- The Washington Times - Monday, October 4, 2004

ANNAPOLIS — Medical-malpractice settlements in Maryland have nearly doubled in less than five years, according an insurance company that covers about 75 percent of the state’s doctors.

The average settlement for a medical-malpractice case has risen from $216,727 in 2000 to $410,546 this year, said John Franklin, a spokesman for Medical Mutual Liability Insurance Society of Maryland. Meanwhile, the number of malpractice cases filed each year has remained between 600 and 700, state officials say.

The overall amount that Medical Mutual has paid in malpractice cases rose from $56 million in 2002 to $93.2 million last year, said Mr. Franklin, whose company was organized and is owned by the state’s doctors.

“The cost of litigation has soared because of skyrocketing jury awards,” Mr. Franklin said, adding that the high cost of malpractice insurance and the increase in settlement claims have driven many doctors out of the state or out of business.


State officials say a health care crisis is looming as rising malpractice costs discourage doctors from pursuing high-risk specialties, such as obstetrics and surgery, and force more patients to see fewer physicians.

Donald J. Hogan Jr., the Ehrlich administration’s deputy legislative officer, said Medical Mutual is conducting a survey of physicians and their specialities to see whether Maryland has suffered a net loss of specialists. Meanwhile, the state’s population has increased by more than 515,000 residents since 1990, according to the 2000 census.

“This is a health-care-access issue,” Gov. Robert L. Ehrlich Jr. told The Washington Times recently. “It is not the trial lawyers against the insurance companies, the consumer advocates against the right wing — the business people.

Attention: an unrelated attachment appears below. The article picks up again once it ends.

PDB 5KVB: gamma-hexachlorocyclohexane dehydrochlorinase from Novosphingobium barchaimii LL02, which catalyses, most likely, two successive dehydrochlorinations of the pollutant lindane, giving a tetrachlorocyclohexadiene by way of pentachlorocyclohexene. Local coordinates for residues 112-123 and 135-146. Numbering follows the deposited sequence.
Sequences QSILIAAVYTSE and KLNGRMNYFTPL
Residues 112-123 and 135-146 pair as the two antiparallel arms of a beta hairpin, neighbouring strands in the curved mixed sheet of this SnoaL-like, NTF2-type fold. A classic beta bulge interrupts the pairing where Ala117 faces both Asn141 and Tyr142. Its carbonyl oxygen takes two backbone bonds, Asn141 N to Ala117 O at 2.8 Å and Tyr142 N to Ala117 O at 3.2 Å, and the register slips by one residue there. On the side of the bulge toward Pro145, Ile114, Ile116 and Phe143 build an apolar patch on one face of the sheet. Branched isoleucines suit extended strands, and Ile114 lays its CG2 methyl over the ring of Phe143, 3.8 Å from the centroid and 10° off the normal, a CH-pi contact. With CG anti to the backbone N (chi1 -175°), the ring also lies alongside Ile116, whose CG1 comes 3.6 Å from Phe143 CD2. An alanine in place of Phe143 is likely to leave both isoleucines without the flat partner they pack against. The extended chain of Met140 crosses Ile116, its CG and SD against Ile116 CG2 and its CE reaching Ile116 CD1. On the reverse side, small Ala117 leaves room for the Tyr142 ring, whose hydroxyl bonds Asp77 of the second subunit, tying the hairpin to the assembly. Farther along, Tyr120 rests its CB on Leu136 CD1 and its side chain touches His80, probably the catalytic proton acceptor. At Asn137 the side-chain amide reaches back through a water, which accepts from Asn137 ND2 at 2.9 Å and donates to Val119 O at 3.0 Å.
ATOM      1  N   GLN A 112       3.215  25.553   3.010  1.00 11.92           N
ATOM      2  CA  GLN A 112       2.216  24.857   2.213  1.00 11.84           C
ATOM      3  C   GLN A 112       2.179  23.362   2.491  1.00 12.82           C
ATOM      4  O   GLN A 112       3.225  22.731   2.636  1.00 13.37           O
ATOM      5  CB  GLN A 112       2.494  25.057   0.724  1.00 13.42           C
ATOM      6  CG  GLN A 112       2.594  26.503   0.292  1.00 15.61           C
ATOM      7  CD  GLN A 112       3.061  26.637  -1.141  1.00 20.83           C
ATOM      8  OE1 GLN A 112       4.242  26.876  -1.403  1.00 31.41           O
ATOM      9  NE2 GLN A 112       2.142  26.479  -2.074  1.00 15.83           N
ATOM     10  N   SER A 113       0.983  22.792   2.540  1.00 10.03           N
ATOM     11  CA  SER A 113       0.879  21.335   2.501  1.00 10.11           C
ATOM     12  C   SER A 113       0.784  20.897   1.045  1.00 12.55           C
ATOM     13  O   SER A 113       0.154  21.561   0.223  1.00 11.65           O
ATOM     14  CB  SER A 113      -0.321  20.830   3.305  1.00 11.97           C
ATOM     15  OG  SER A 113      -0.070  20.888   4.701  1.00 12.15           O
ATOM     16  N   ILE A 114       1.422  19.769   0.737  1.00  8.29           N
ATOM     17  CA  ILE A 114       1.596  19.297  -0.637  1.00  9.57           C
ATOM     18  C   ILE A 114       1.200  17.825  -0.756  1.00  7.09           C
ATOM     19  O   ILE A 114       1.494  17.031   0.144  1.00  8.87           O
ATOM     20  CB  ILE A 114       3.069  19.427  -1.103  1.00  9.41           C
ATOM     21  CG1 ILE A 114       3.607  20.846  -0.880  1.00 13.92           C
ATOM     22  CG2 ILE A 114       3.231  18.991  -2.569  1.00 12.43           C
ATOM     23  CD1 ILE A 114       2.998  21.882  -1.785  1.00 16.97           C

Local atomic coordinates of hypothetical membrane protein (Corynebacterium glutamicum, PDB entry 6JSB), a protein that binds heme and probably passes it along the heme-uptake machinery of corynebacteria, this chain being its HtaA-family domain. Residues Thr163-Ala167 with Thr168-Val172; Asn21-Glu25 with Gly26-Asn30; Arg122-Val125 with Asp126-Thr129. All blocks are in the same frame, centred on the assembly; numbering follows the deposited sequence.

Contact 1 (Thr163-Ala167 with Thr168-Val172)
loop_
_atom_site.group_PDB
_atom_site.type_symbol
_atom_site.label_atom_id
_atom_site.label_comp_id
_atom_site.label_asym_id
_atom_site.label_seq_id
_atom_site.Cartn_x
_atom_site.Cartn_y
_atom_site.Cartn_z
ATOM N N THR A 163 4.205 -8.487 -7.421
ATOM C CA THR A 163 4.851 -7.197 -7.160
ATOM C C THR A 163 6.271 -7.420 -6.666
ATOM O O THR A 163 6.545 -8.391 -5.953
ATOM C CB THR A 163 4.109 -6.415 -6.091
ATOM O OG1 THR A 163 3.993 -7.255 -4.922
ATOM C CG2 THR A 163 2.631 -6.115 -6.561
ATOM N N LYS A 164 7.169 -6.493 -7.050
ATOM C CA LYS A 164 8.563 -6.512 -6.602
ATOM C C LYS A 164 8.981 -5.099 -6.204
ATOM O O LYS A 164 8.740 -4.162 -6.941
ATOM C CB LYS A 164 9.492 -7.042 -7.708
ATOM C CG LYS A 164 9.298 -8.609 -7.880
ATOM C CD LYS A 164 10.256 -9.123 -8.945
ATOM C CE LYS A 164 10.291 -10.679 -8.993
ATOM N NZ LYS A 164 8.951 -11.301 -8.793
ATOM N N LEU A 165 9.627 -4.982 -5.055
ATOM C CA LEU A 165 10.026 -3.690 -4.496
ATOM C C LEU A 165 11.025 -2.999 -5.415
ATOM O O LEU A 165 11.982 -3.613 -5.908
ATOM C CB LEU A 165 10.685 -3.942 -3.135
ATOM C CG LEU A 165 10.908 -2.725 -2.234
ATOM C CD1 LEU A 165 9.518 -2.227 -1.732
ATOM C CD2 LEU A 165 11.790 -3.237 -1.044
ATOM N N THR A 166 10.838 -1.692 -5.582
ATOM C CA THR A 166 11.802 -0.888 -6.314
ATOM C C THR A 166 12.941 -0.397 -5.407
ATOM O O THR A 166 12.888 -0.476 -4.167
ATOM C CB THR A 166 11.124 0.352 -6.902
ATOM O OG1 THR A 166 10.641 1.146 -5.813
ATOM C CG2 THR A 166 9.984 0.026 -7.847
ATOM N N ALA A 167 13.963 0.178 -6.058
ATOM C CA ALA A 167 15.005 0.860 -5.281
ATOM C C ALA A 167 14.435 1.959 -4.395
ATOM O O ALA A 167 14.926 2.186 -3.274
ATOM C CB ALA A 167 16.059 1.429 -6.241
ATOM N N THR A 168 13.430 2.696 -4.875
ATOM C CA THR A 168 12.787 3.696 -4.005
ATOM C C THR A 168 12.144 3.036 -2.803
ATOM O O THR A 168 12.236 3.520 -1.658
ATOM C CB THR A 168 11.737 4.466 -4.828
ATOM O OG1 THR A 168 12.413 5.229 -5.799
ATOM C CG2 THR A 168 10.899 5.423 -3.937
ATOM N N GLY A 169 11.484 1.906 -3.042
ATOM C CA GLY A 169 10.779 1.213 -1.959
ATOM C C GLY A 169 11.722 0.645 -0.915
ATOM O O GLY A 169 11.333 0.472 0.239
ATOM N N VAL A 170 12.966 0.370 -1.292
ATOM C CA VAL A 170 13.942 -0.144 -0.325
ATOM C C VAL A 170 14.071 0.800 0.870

“It is a 55-year-old neurosurgeon deciding to retire or teach or leave rather than practice,” the Republican governor said. “It is an [obstetrician] telling a pregnant woman in two months that when she is eight months pregnant he’s gone or she’s gone. It is an [obstetrician] deciding to no longer do [obstetrics] but go to [gynecology], and you have seen these decisions now for a while.”

Mr. Ehrlich — who has not ruled out a special session — in June appointed a task force of more than 20 lawmakers, doctors, lawyers, insurers and others to address the state’s rising malpractice costs. The task force is to deliver its recommendations by the end of next month.

Last month, Medical Mutual received a 33 percent increase in malpractice premiums for next year, after requesting from the state a 41 percent increase because of large lawsuit losses. The rate-increase request comes after a 10 percent increase two years ago and a 28 percent increase last year.

The new increases mean that some doctors will pay as much as $150,000 a year or more for malpractice insurance.

Protesting doctors in Hagerstown had earlier announced that they no longer would see nonemergency patients, beginning Nov. 15, to force legislative reforms in malpractice. Mr. Ehrlich yesterday talked them into delaying the strike, according to the Associated Press.

“We have actually talked to physicians in Maryland who have escaped Pennsylvania because of [that state’s] tort crisis in the late 1990s. Now these relocated physicians are looking at leaving Maryland,” Mr. Ehrlich told The Times. “The filings are not up. It’s the settlements and the judgments that are driving this issue. So it is something that we believe demands a comprehensive solution now.”